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Experiment 1: Does Increasing the Complexity of Text Make the Author Appear More Intelligent?

In the first experiment, Oppenheimer showed that using longer words causes readers to view the text and its author more negatively. Six personal statements for graduate admission in English Literature were taken from writing improvement websites that varied greatly in quality and content. Excerpts were taken from the six essays and three versions of each were prepared. Highly complex versions were made by replacing every noun, verb, and adjective with their longest respective entry in the Microsoft Office thesaurus. Moderately complex versions were made by only altering every third eligible word, and an original was left unchanged. Each of the 71 participants read one excerpt and decided whether or not to accept the applicant and to rate both the confidence in their decision and how difficult the passage was to understand.

The more complex an essay was, the less likely students were to accept the applicant regardless of the quality of the original. Interestingly, controlling for difficulty of reading nearly eliminated the relationship between complexity and acceptance. The opposite is not true, however, suggesting that differences in fluency are what cause the negative relationship between complexity and acceptance. Complex texts are rated poorly because they are hard to read.

Experiment 2: Is the Perceived Intelligence of the Author Affected by the Complexity of the Translation Used?

Even geniuses sound unintelligent when they use big words. Concerns about the word replacement algorithm in experiment one hurting the quality of the text due to imperfectly matched meanings led the author to a second, more natural test. One of two different translations of the first paragraph of Rene Descartes Meditation IV were given to 39 participants. Two independent raters agreed that one of the translations was considerably more complex despite comparable word counts. Participants read the text and rated both the intelligence of the author and how difficult the passage was to understand. In order to investigate the effects of a prior expectation of intelligence, half were told the author was Descartes and half were told it was an anonymous author.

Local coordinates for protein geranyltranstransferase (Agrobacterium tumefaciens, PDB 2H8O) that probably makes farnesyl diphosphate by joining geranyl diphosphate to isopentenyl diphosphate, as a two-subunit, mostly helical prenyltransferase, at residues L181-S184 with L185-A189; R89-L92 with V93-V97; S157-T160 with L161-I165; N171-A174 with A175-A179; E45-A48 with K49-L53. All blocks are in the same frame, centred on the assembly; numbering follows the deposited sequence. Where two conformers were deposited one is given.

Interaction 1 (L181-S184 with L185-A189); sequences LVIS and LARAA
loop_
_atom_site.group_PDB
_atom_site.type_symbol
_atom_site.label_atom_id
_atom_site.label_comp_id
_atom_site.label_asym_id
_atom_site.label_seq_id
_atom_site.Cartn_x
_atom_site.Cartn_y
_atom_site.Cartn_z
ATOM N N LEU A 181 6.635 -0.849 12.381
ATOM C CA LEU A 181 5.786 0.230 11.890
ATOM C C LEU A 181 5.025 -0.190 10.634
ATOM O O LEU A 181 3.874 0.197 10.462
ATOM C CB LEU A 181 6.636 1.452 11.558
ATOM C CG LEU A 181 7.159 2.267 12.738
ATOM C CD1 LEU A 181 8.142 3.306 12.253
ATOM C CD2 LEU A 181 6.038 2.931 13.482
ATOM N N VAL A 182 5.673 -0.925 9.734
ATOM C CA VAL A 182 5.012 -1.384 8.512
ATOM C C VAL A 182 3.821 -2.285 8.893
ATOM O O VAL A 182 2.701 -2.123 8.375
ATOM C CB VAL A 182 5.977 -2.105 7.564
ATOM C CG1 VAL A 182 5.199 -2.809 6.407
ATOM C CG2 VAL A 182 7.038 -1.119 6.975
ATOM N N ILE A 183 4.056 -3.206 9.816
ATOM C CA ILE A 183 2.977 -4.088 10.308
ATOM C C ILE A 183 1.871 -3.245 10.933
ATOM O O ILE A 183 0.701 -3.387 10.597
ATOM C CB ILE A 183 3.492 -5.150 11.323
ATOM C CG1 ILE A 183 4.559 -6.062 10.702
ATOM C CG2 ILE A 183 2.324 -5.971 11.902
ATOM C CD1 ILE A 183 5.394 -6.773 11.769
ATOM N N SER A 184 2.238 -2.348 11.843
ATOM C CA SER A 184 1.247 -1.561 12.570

Readers rated the author intelligence higher in the simple translation, whether or not they knew the author was Descartes. As in experiment 1, loss of fluency appeared to be the cause of poor ratings for the complex translation, but statistical significance was not reached for its mediating influence in this case.

Experiment 3: Does Decreasing the Complexity of Text Make the Author Appear More Intelligent?

Have a big vocabulary? Dumbing it down with this method might improve your writing. A dissertation abstract from the Stanford sociology department with an unusual number of long words (nine or more letters) was selected for the experiment. A simplified version of the text was made by replacing every long word with its second shortest entry in the thesaurus. The 85 participants were instructed to read one of the abstracts and rate both the intelligence of the author and how difficult the passage was to understand.

Readers rated the author intelligence higher and the difficulty of understanding lower in the simplified version. Again, fluency had the predicted effect, but failed to reach statistical significance. This supports experiment 1 by showing that a word replacement algorithm does not necessarily impair the quality of work and make it harder to understand. The message is clear—complex texts are harder to read and get rated more poorly.

Experiment 4: Does Any Manipulation that Reduces Fluency Reduce Intelligence Ratings?

This experiment is a compelling argument against using silly fonts (I’m looking at you, Comic Sans). Presenting text in a hard to read font is an established way of reducing fluency. The unedited version of the highest quality essay from the first experiment was given to 51 participants in one of two fonts: italicized “Juice ITC” or normal “Times New Roman.” See below for a comparison:

The participants were instructed to read the text and rate the author’s intelligence. All of the instructions and rating scales were written in the corresponding text to prevent readers from assuming the author had chosen the font, which could be taken as a hint about their intelligence.

Readers who received the “Juice ITC” version rated the author as less intelligent than those who read it in “Times New Roman.” This establishes the effect of fluency independent of complexity, and supports the idea that complex texts are rated poorly because they reduce fluency.

Experiment 5: Do Manipulations of Fluency Have the Same Effect if the Source of the Decreased Fluency is Obvious?